impart to my fellow Twitterati. I’ll write that down, read something someone<br />

else wrote and we’ll go back and forth, almost like writing a renga. After a<br />

couple <strong>of</strong> hours I’ll get on with my day, but as ideas pop up I’ll tweet them.<br />

I seldom send things out to journals anymore. It takes them too long to make<br />

up their minds. I like the instant gratification <strong>of</strong> putting something out there<br />

and having one or two people respond to it if it tickles their funny bone.<br />

<strong>Prune</strong> <strong>Juice</strong>: Your senryu seem to flow out <strong>of</strong> life itself like a continuous<br />

stream.<br />

Alexis: My earliest haiku were about my childhood and my Russian<br />

Grandmother. Some <strong>of</strong> these were collected in my haiku memoir, “Musical<br />

Chairs” (Jade Mountain Press, 1994). (This book be read on line at:<br />

http://www.scribd.com/doc/20448023/Musical-Chairs-by-Alexis-Rotella.) I<br />

wrote another book, “Middle City” (Muse Pie Press, 1986), containing both<br />

prose and haiku about growing up in Pennsylvania.<br />

<strong>Prune</strong> <strong>Juice</strong>: Where can the best senryu be found, in the dark corners <strong>of</strong> the<br />

human experience or in the light?<br />

Alexis: The best? The best senryu can be found in the shadows, in the dark<br />

crevices <strong>of</strong> life. Blythe quotes a poem about a woman in the market place with<br />

sores on her face. It’s something you don’t expect to see. That, to me, makes it<br />

powerful. There’s lots <strong>of</strong> light in haiku, but if you want senryu go into the<br />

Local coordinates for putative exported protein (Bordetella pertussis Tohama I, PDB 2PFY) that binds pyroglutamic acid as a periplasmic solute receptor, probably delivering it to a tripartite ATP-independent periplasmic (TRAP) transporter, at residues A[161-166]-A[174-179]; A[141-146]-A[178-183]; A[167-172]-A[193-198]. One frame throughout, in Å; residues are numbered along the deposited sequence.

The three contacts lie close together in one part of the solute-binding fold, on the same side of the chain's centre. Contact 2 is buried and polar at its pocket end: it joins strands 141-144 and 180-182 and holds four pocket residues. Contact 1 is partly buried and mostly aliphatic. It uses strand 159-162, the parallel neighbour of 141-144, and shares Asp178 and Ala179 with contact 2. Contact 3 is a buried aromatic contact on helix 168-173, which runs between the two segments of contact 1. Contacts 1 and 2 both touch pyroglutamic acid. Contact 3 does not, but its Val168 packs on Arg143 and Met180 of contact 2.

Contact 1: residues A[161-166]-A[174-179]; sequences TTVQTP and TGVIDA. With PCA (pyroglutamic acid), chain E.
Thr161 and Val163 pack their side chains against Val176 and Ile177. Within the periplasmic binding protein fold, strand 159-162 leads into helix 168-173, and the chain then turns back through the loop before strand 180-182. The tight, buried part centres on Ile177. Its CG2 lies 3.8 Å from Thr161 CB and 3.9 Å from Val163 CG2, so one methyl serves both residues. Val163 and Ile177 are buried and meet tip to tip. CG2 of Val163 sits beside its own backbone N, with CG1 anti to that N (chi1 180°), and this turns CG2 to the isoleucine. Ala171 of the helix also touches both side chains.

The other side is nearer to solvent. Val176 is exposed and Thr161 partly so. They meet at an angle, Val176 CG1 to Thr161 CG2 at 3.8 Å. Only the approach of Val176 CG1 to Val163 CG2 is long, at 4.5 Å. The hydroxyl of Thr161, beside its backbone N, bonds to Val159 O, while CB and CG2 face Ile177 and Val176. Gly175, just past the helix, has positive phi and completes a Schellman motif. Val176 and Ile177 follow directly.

gutter. Follow the homeless; look at people’s body language. Don’t be afraid to<br />

write what you see.<br />

<strong>Prune</strong> <strong>Juice</strong>: I’d like to see what you’re doing with your iPad.<br />

Alexis gets out her iPad and shows me dozens <strong>of</strong> pictures she’s painted, some<br />

with haiku or senryu, some unlabeled. She encourages me to try, but my<br />

efforts resemble finger painting more than anything else. We play around<br />

with the iPad a bit and then it’s time to go.<br />

Alexis: Do you need to use the restroom before you leave?

<strong>Prune</strong> <strong>Juice</strong>: Yes, and I’ll try not to subject myself to another one <strong>of</strong> your<br />

witty senryu!<br />

The priest comes to bless<br />

the house and pees<br />

all over the toilet seat.<br />

(Simply Haiku, vol. 3, no. 3,Autuum 2005)<br />

Alexis: That’s another one that really happened! Twice!<br />

To cut<br />

or not to cut<br />

the daffodil.<br />

My iPad thinks<br />

it can spell better<br />

than me–<br />

maybe I should give it<br />

some chocolate.<br />

I wait for the wind<br />

and then I howl<br />

so my neighbors<br />

won't think<br />

I’m mad.<br />

Crows<br />

talkin<br />

trash.<br />

The bird<br />

with no name<br />

all day at the feeder.

At a dinner party<br />

the woman<br />

whose family<br />

still fights<br />

the Civil War.<br />


on the side <strong>of</strong> the Japanese truck–<br />

no corn to speak <strong>of</strong><br />

just the sound<br />

<strong>of</strong> the words.<br />

Blind date–<br />

not expecting<br />

the white cane.

G.R. LeBlanc<br />

New Year's Eve—<br />

wishing my new shoes<br />

weren't new<br />

long sermon—<br />

through stained glass<br />

the light<br />

snow storm<br />

all the puzzle pieces<br />

look alike

Kris Lindbeck<br />

First real kiss<br />

September night<br />

sitting in the grass<br />